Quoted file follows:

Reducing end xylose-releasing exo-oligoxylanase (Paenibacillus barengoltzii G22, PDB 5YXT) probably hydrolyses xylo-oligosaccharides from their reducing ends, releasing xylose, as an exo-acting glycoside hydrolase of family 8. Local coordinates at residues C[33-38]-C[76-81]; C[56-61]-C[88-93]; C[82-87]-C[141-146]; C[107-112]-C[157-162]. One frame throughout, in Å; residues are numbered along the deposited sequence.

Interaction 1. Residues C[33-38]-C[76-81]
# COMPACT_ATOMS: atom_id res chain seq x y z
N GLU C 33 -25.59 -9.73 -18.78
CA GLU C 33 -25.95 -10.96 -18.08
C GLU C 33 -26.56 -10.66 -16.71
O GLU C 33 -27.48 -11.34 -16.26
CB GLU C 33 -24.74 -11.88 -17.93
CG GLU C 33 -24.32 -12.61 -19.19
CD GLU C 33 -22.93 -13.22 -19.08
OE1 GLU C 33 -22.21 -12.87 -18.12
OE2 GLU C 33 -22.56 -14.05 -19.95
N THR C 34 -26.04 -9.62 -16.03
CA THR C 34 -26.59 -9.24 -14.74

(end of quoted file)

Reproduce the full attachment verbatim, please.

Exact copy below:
Reducing end xylose-releasing exo-oligoxylanase (Paenibacillus barengoltzii G22, PDB 5YXT) probably hydrolyses xylo-oligosaccharides from their reducing ends, releasing xylose, as an exo-acting glycoside hydrolase of family 8. Local coordinates at residues C[33-38]-C[76-81]; C[56-61]-C[88-93]; C[82-87]-C[141-146]; C[107-112]-C[157-162]. One frame throughout, in Å; residues are numbered along the deposited sequence.

Interaction 1. Residues C[33-38]-C[76-81]
# COMPACT_ATOMS: atom_id res chain seq x y z
N GLU C 33 -25.59 -9.73 -18.78
CA GLU C 33 -25.95 -10.96 -18.08
C GLU C 33 -26.56 -10.66 -16.71
O GLU C 33 -27.48 -11.34 -16.26
CB GLU C 33 -24.74 -11.88 -17.93
CG GLU C 33 -24.32 -12.61 -19.19
CD GLU C 33 -22.93 -13.22 -19.08
OE1 GLU C 33 -22.21 -12.87 -18.12
OE2 GLU C 33 -22.56 -14.05 -19.95
N THR C 34 -26.04 -9.62 -16.03
CA THR C 34 -26.59 -9.24 -14.74